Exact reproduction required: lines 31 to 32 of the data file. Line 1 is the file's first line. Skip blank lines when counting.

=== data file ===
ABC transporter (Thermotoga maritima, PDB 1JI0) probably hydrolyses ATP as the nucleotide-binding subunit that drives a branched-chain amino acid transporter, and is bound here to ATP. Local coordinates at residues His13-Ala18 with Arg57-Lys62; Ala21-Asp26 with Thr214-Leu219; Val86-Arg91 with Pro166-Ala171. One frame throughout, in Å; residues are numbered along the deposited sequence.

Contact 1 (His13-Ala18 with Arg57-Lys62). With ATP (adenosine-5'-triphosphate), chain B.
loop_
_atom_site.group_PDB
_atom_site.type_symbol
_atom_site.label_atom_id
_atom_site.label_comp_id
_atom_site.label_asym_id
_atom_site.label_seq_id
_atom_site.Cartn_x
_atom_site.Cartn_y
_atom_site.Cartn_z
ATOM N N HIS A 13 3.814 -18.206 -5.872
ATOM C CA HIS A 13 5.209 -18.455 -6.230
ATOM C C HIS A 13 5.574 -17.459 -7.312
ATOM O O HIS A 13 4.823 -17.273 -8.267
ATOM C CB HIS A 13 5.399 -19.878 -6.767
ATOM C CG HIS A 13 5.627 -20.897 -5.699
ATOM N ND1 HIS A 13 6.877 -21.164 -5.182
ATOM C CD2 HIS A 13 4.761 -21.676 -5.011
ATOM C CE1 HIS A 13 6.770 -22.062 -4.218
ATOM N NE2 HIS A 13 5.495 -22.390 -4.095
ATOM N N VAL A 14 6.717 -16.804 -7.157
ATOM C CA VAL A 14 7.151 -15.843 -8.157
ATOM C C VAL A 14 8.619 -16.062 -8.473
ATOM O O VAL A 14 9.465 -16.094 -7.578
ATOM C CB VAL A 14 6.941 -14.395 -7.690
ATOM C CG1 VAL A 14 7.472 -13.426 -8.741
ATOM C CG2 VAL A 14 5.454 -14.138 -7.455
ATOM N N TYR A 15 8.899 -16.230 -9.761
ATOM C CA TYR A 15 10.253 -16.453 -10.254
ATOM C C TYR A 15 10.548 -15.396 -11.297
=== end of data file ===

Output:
ATOM C CA TYR A 15 10.253 -16.453 -10.254
ATOM C C TYR A 15 10.548 -15.396 -11.297